An occasional series deploring pundits' determination to treat the curret Afghan campaign as though it were a replay of the Vietnam War. Today's episode disappoints me since I have a considerable regard for Ben Macintyre. Nevertheless, his column in the Times today is, right from the get-go, a classic of the genre:
An unquiet ghost stalks the White House Situation Room as Barack Obama, increasingly Hamlet-like, ponders what to do in Afghanistan: it is the spectre of the Vietnam War, America’s enduring historical hang-up.
The most important parallels with Vietnam are neither tactical nor practical, but cultural and emotional. Americans are not backward-looking by nature, but the trauma of Vietnam is seared on the national memory like no other event in US history.
Oh dear, oh dear.
To be fair, Mr Macintyre does his best to refute his own argument by admitting that a) casualty rates in Afghanistan are nothing like those suffered in Vietnam b) President Obama can hardly be traumatised by a conflict that ended when he was 13 years old and c) domestically, just about any comparison between the United States of the Vietnam era and contemporary American society is laughable.
Having admitted all that Mr Macintyre nonetheless stubbornly concludes:
But as he ponders whether to hurl more slings and arrows into that fight, Mr Obama is facing a conflict on another front, nearer to home, harder to pin down than the Taleban, and just as dangerous to his Administration — the growing perception that history is repeating itself. Fighting the ghosts of Vietnam has become an urgent military priority. If he loses that battle, he will have lost the war.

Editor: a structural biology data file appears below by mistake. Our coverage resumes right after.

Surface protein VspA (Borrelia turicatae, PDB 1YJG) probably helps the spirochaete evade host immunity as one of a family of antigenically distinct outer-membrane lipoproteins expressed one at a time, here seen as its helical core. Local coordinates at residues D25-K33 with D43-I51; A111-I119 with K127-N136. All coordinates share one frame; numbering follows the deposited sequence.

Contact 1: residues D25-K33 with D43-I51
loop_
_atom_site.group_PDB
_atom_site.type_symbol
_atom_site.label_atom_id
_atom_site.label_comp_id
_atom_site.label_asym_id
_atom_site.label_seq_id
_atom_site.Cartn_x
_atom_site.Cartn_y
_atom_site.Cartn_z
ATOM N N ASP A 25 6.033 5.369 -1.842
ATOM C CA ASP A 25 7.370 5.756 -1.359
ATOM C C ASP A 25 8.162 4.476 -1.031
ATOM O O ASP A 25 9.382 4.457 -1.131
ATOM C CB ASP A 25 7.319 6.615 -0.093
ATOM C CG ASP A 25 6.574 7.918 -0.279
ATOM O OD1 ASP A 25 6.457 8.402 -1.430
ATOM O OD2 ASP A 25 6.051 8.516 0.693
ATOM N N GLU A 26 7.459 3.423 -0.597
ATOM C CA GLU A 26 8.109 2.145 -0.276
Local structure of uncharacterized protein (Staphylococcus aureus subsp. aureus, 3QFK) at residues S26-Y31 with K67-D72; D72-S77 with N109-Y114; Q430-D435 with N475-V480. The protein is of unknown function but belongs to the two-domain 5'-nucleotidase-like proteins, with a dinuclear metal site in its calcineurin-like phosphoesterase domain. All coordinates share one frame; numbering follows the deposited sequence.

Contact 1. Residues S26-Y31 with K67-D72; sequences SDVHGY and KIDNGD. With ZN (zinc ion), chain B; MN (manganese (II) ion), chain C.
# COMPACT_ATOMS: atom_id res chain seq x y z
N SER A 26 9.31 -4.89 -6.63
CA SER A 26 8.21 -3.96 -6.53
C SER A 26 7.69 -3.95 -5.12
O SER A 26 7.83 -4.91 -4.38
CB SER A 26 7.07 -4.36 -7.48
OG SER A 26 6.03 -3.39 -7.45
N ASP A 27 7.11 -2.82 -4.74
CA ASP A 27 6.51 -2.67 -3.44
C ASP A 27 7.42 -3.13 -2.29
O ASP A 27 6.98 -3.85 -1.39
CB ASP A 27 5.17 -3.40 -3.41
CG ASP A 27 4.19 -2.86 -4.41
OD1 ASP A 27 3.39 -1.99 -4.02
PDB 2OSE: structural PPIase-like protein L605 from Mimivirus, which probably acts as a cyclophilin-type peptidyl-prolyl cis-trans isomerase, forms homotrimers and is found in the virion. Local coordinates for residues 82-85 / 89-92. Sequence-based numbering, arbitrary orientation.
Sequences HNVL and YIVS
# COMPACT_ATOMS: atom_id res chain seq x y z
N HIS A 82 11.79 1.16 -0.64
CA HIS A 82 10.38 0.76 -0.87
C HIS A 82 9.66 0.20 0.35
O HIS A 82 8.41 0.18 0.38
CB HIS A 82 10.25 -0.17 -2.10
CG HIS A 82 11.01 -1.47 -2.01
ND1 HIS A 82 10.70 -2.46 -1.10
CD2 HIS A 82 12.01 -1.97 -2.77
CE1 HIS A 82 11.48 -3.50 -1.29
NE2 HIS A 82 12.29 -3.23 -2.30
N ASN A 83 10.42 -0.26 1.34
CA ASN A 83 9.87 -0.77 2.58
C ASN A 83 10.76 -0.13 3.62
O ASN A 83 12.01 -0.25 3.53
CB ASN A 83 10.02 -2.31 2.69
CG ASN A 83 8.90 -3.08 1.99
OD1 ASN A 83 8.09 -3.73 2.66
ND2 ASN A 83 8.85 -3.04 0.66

Well, perhaps. But as I've previously suggested comparisons between Vietnam and Afghanistan are more facile than persuasive. Disquiet, even increasing disqueit, over goals and progress is not the same as domestic rebellion. October may have been a bloody month, but 55 casualties scarcely compared to the three year period (1967-69) when each month 1,000 American troops were killed. That is, the harshest month of the Afghan campaign is about 5% as bloody as the worst of the Vietnam war.
Nor does Obama face any serious political opposition on the war. At least not yet. And the options being considered in Washington are instructive too since none of them involve abandoning the war. Even the most limited of them still call for a long-term US presence in the Afghan theatre.
Yes, Vietnam is the obvious, knee-jerk comparison - especially for baby-boomers. But that doesn't mean it is really terribly useful.
Finally: let's hope that Macintyre's suggestion that Obama is "Hamlet-like" proves ill-founded. For, if memory serves, everyone ends up dead in that play...